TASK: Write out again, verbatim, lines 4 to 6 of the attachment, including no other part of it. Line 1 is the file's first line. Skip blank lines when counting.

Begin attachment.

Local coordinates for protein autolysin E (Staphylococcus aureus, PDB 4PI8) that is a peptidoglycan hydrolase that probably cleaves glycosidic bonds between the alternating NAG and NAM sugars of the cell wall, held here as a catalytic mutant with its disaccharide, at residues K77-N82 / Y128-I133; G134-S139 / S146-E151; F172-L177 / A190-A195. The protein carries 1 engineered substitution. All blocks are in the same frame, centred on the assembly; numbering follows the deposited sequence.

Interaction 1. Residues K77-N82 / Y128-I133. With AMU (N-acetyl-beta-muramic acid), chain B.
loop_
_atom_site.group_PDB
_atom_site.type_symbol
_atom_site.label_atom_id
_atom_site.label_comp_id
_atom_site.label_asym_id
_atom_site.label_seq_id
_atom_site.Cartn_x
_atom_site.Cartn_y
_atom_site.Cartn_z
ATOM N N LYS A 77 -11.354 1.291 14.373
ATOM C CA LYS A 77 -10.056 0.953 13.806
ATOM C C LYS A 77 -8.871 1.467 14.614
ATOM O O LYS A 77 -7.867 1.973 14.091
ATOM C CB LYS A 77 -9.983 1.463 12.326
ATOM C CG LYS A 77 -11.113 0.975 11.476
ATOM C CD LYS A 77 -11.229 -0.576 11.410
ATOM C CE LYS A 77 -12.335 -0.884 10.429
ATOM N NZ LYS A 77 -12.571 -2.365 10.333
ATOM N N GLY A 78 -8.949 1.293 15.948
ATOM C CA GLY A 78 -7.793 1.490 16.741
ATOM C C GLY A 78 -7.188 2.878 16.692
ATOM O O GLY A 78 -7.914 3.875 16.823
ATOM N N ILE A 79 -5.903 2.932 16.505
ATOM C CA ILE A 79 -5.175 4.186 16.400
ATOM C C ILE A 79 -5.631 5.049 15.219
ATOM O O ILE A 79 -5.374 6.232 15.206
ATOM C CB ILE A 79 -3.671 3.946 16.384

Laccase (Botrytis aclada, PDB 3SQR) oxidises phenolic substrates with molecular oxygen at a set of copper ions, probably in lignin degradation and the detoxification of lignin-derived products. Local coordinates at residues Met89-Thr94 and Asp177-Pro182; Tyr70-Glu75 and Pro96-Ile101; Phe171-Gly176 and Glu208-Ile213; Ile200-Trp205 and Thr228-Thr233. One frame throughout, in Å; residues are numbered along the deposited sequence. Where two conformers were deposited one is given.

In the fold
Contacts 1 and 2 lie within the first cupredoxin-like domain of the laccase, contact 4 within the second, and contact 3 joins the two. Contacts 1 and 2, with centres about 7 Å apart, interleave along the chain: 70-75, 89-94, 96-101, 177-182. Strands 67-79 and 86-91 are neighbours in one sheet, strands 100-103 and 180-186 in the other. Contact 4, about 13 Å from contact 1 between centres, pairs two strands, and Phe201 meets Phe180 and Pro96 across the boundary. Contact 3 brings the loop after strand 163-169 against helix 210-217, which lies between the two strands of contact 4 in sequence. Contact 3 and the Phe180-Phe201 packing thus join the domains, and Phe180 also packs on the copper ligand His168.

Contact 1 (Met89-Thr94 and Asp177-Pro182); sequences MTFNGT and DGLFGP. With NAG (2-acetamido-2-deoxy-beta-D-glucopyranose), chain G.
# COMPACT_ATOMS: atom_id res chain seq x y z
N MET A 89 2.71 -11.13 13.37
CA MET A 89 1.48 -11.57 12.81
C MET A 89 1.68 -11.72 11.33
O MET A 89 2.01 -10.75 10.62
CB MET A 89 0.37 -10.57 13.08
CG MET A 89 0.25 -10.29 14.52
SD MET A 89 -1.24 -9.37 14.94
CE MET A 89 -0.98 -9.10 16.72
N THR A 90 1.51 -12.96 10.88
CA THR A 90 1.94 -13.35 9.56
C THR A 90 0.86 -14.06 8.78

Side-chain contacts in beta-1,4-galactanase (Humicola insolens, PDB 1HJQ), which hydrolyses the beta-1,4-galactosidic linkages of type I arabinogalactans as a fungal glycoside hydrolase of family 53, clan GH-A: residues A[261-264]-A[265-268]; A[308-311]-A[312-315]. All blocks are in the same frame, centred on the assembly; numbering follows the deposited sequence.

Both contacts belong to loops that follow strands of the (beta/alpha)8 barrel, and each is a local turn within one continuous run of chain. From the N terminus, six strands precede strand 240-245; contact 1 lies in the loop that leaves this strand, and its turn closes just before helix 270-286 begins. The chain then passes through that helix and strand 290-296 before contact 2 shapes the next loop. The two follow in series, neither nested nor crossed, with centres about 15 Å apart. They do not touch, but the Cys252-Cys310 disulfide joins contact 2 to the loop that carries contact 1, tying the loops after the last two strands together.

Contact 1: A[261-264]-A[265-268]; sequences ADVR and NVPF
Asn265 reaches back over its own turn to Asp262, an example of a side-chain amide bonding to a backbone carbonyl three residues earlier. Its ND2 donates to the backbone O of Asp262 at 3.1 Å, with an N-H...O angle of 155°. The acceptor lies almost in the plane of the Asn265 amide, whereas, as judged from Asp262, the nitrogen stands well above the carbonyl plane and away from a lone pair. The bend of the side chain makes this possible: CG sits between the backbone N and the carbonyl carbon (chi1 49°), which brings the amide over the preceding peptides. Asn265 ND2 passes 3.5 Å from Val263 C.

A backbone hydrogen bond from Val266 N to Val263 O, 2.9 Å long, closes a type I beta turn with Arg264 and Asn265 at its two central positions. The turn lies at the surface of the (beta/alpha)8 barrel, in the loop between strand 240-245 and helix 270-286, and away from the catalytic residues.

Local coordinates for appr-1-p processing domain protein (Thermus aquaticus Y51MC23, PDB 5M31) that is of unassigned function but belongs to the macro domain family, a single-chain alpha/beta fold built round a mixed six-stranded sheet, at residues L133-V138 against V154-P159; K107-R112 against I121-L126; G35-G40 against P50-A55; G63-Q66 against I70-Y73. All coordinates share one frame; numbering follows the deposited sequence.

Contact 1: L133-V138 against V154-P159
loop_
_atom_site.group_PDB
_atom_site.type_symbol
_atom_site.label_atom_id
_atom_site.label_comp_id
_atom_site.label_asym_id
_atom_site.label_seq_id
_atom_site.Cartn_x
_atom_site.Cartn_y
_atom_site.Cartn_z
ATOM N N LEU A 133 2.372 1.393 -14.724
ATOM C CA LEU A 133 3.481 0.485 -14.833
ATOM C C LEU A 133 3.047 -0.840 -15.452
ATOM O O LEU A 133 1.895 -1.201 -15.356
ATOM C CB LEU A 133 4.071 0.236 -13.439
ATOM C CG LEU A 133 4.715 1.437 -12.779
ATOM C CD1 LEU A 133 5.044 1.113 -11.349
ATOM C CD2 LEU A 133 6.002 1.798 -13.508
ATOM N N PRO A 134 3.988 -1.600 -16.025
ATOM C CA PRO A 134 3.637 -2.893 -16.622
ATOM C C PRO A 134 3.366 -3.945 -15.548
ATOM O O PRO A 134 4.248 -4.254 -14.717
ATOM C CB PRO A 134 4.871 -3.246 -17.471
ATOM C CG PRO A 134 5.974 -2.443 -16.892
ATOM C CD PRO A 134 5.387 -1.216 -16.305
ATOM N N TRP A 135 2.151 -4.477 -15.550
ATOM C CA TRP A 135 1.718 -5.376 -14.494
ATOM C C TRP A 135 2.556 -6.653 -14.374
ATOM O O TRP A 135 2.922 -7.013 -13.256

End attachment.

_atom_site.group_PDB
_atom_site.type_symbol
_atom_site.label_atom_id